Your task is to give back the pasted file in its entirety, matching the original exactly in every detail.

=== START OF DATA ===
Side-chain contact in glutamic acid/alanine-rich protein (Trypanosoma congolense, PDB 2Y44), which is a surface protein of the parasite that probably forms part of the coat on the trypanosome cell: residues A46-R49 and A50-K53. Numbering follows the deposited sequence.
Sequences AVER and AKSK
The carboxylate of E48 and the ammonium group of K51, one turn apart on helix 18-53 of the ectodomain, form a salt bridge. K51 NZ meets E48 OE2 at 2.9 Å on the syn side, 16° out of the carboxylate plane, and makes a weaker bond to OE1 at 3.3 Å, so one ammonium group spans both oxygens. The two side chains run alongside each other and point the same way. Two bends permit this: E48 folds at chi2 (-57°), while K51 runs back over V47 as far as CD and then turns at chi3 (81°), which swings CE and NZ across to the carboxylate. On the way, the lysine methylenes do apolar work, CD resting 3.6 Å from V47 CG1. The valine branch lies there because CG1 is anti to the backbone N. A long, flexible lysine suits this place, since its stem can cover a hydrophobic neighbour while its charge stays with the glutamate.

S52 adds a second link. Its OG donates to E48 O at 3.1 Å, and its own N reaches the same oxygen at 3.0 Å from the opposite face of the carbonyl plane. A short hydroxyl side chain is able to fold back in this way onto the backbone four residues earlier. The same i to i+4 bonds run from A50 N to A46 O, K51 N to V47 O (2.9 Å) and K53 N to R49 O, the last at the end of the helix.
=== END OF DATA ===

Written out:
Side-chain contact in glutamic acid/alanine-rich protein (Trypanosoma congolense, PDB 2Y44), which is a surface protein of the parasite that probably forms part of the coat on the trypanosome cell: residues A46-R49 and A50-K53. Numbering follows the deposited sequence.
Sequences AVER and AKSK
The carboxylate of E48 and the ammonium group of K51, one turn apart on helix 18-53 of the ectodomain, form a salt bridge. K51 NZ meets E48 OE2 at 2.9 Å on the syn side, 16° out of the carboxylate plane, and makes a weaker bond to OE1 at 3.3 Å, so one ammonium group spans both oxygens. The two side chains run alongside each other and point the same way. Two bends permit this: E48 folds at chi2 (-57°), while K51 runs back over V47 as far as CD and then turns at chi3 (81°), which swings CE and NZ across to the carboxylate. On the way, the lysine methylenes do apolar work, CD resting 3.6 Å from V47 CG1. The valine branch lies there because CG1 is anti to the backbone N. A long, flexible lysine suits this place, since its stem can cover a hydrophobic neighbour while its charge stays with the glutamate.

S52 adds a second link. Its OG donates to E48 O at 3.1 Å, and its own N reaches the same oxygen at 3.0 Å from the opposite face of the carbonyl plane. A short hydroxyl side chain is able to fold back in this way onto the backbone four residues earlier. The same i to i+4 bonds run from A50 N to A46 O, K51 N to V47 O (2.9 Å) and K53 N to R49 O, the last at the end of the helix.